"Insulinomas, Benign Tumors, Key To Novel Diabetes Drug Targets" - Liam Davenport
A rare benign tumor may hold the key to understanding how to regenerate insulin-producing beta cells and consequently lead to the development of novel drugs for patients with diabetes, the results of a new US study indicate. "For the first time, we have a genomic recipe, an actual wiring diagram in molecular terms that demonstrates how beta cells replicate," said study co-author Andrew Stewart, MD, director of diabetes, obesity, and metabolic institute and professor of medicine, endocrinology, diabetes and bone disease at the Icahn School of Medicine at Mount Sinai. "The real innovation here is that we collected benign tumors that don't metastasize and don't cause great harm, and we're trying to use these — that have beta-cell regeneration going on in them — as the only reasonable source of genomic information on how to make beta cells regenerate." Dennis Charney, MD, Anne and Joel Ehrenkranz dean of the Icahn School of Medicine at Mount Sinai and president for academic affairs at the Mount Sinai Health System, said, "We are excited and gratified by these remarkable results, which reveal an extraordinary array of new and validated pathways for diabetes drug development. In a very short time, we have made terrific progress."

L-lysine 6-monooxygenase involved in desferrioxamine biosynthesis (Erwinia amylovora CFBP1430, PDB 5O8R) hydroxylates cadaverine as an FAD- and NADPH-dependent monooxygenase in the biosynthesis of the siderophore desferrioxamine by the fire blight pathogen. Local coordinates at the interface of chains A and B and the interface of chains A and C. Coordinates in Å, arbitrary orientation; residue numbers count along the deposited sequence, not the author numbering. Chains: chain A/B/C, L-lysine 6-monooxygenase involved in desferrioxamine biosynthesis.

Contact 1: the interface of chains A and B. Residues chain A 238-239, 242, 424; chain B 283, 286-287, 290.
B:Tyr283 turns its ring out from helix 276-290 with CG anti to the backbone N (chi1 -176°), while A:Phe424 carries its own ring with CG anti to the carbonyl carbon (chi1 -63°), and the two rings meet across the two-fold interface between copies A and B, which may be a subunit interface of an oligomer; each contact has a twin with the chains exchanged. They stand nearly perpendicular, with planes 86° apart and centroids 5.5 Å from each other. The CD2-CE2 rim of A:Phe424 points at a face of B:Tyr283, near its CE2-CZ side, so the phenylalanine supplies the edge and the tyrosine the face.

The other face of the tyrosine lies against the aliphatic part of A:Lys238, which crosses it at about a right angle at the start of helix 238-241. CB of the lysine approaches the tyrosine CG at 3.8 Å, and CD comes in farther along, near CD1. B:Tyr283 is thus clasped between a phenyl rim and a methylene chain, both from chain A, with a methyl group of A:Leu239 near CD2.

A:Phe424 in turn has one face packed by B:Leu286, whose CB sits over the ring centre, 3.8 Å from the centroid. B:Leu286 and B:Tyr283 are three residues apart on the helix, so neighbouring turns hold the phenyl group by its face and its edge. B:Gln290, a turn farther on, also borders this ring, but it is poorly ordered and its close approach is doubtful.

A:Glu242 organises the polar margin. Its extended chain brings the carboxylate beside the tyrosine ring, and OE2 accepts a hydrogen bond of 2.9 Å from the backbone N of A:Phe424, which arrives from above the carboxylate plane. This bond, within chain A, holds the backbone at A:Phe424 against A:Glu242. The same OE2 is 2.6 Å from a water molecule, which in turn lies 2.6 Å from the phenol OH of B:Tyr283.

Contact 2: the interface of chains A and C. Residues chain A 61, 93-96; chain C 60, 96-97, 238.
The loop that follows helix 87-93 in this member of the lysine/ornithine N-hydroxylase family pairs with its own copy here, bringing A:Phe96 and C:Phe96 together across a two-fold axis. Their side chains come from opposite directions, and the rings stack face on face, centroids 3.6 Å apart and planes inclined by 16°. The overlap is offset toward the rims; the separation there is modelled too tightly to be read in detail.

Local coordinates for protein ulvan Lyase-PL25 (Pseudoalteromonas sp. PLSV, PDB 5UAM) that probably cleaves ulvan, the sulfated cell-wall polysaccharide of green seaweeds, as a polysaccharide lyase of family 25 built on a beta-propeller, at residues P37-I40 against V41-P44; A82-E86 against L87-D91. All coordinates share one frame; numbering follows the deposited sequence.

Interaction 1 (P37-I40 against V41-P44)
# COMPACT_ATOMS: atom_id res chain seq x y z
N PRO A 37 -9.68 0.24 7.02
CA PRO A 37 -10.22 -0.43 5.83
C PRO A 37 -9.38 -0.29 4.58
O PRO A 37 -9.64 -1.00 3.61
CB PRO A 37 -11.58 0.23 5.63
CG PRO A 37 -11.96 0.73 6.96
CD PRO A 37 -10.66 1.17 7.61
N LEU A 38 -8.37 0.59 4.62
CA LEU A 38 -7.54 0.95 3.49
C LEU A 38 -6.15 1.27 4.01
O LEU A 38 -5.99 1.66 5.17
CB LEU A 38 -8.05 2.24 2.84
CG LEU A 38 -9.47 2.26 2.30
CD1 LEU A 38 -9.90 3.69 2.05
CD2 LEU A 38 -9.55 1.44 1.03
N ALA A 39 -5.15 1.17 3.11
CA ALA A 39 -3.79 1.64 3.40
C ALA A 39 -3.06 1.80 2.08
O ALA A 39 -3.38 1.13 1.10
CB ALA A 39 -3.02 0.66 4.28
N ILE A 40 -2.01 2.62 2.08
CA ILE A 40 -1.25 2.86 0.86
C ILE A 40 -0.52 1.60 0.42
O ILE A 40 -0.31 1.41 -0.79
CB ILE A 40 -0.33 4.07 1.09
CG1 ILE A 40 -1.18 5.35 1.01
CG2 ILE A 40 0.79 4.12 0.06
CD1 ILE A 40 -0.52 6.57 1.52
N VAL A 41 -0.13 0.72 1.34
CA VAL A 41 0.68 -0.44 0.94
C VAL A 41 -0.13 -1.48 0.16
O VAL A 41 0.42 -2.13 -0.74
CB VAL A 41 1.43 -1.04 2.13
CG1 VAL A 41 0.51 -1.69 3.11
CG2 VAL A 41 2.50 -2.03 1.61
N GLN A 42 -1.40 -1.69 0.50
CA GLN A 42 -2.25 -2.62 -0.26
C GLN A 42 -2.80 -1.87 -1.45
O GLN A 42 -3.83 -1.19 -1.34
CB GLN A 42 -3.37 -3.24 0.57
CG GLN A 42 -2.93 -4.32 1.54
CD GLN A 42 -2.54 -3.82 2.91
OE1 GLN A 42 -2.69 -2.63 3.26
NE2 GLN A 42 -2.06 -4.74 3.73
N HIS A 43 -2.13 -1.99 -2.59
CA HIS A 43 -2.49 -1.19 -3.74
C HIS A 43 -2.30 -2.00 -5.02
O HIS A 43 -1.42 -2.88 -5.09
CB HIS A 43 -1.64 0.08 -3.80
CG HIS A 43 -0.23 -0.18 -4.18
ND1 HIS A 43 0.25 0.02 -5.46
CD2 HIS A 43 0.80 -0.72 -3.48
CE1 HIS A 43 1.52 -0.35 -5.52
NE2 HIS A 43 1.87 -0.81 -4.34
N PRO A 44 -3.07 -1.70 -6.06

- Andrew Stewart, MD, Director, Diabetes, Obesity, and Metabolic Institute, Professor, Medicine, Endocrinology, Diabetes and Bone Disease, Icahn School of Medicine at Mount Sinai
- Dennis S. Charney, MD, Anne and Joel Ehrenkranz Dean, Icahn School of Medicine at Mount Sinai, and President for Academic Affairs, Mount Sinai Health System